dominion of the conscience, to behold. This is de. It is the contrary practice which is demoralizing manded, if on no other ground, for the purpose of demoralizing in its very nature and principle, with. putting a stop to the demoralizing hypocrisy which out any corresponding and balancing benefit. In a it causes to abound in the reasonings of those who former Number of our Editor's Table, many months defend the practice. The occupation is a base one, ago, we dwelt upon the difference of moral effect full as much so, we think, as that of the despised produced by the actual sight of an event or a stage hangman who is hired to perform his painful work. representation of it. The same distinction may be There is no consistency in it. Why should it be taken here between the actual spectacle of a public forbidden as demoralizing for a man to see truly execution and the reading a newspaper account, with his own eyes, what he is permitted to see, dressed up to produce a dramatic effect. In the one more or less falsely, through the refracting eyes and case we have the naked truth; the moral power discoloring imagination of another? comes to us undisturbed by any factitious senti. We are happy to think that there is a very rementalism. In the other the scene rises to the spectable portion of the press to whom these reimagination with the hue and savor of another mind, marks do not apply. And yet it is most evident whose aim has not been the moral impression, but that, since the passage of the law requiring private what is called a thrilling effect upon the sensitive, executions, there has arisen a new department of or, in other words, the animal nature. In the spec. newspaper writing, which may not inaptly be styled tacle itself there is both the moral and the animal our“ Gallows Literature.” We have a specimen beelement, but the former is most likely to be the strongfore us, which was put out on a very recent occa. est. In the fearful reality the imagination, instead sion, and may serve as a representative of the of demanding stimulants, is awed into sobriety, whole class. It is got up with all that species of while tonscience has thus a chance to become pre- clap-trap which is sometimes found in the book. dominant. Let the same scene be made the subject making crast. Captions and titles are presented in of a newspaper report, especially as they are usually such a way as to catch the eye, and exert a spurious “thrilling” influence upon the imagination. I priests and monks are sober men; there is no posThe opening section or paragraph is headed, “The sibility of laughter indicated upon their serious Condemned Cell;" next comes the “ Watch with faces : the spectator feels that these are the porthe Convict;" then, in graphic order, the “ Striking traits of those whose lives dedicated them to solemoff the Chains," the “Entrance of the Sheriff," the nity. Nor can it be matter of surprise that, learn“ Procession to the Gallows," the “ Prayer," the ing by experience the exceeding sinfulness of sin, * Drawing down the Cap," the “ Adjustment of the men of an ascetic temperament were persuaded Rope.” Along with this we are told how the that there could not be an exclusive devotion to wretched man looked, and when he trembled, and holy offices, to ghostly meditations, and sharp, hard when and how long convulsions writhed his limbs ; l penances, so great that it could balance the colossal all winding up perhaps with the usual homily about woe and sin of the world. the “vindictiveness of the law," and the usual Yet every vocation believes strongly in itself; wonder that men could ever have brought them- and, for our part, sitting, observant and critical, in selves to witness the spectacle of a public execu our Easy Chair, we are not disposed to allow that tion.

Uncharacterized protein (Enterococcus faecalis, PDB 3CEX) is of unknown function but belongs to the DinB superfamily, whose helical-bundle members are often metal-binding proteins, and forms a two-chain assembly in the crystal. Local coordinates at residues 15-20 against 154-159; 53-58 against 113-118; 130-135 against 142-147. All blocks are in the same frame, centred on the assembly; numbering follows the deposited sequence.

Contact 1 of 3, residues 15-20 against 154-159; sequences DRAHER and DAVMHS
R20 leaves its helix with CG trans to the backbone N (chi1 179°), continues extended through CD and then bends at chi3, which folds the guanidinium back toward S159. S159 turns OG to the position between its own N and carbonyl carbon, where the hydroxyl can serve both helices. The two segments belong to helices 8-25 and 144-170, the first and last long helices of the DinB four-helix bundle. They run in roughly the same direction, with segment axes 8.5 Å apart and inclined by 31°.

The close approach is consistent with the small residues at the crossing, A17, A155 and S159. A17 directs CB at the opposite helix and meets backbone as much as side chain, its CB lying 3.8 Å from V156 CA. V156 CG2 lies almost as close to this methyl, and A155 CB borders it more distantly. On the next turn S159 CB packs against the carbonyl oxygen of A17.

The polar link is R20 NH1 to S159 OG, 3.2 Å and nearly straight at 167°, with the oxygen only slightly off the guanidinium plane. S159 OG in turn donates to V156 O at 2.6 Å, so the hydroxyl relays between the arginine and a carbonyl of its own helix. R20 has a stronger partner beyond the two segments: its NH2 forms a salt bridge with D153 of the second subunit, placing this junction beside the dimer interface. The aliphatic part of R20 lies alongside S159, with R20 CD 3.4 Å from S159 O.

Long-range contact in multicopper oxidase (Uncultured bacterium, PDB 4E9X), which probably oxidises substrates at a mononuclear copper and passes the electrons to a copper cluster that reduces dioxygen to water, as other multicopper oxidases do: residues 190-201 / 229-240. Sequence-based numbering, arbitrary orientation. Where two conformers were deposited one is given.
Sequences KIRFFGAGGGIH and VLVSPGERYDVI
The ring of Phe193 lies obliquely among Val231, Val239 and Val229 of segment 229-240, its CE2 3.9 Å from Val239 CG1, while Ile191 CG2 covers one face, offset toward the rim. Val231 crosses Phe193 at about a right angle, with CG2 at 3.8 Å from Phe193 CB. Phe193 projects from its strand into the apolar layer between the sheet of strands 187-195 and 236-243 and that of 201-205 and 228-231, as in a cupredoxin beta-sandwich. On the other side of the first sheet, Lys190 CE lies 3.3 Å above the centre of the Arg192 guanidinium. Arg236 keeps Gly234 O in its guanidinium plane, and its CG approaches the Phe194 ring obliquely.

any class of men are so familiar with the foibles, if Few things, we think, are doing more really to not sins, of their fellow-men, as editors. They are demoralize the public mind and pollute the public the presiding genii of publicity. Therefore, every imagination than this same "Gallows Literature,” | man who has a theory or a plan whereby to benefit whether found in the pages of a novel, or the vile mankind, and to damage or not, as it chances, his newspaper that has its circulation in the lowest own purse and reputation ; every man who has porter-houses. But space will not permit us to contemplated his own navel until he is solemnly pursue the theme. Some things we have stated convinced that he has seen to the bottom of it; ev. may be liable to misconstruction; the argument is ery man who, being unable to help himself, is cock. of necessity imperfectly stated, but we would trust sure that he can help the world; every man who the intelligent reader to follow it out in its more is going to lecture, or sing, or act, or preach, or extended bearings. It may be thought, too, that criticise, is sure to beg the good offices of the ed. some aspects of the doctrine presented have a harsh itor, and to expose himself, his spirit, and the seand forbidding appearance, and some may call them cret of his projects, to carry his point of being anPharisaical ; but we assume no untenable ground nounced to the public. when we affirm, that they are not only consistent Sitting quietly in his Easy Chair, the editor sees with, but the only views that are consistent with, it all; he hears the asseverations of sincerity, in. the most humbling sense of each man's individual tegrity, patriotism, devotion, and the long catalogue desert, as well as the purest spirit of human broth- of amiable virtues, with singular equanimity. Flute, erhood or universal philanthropy.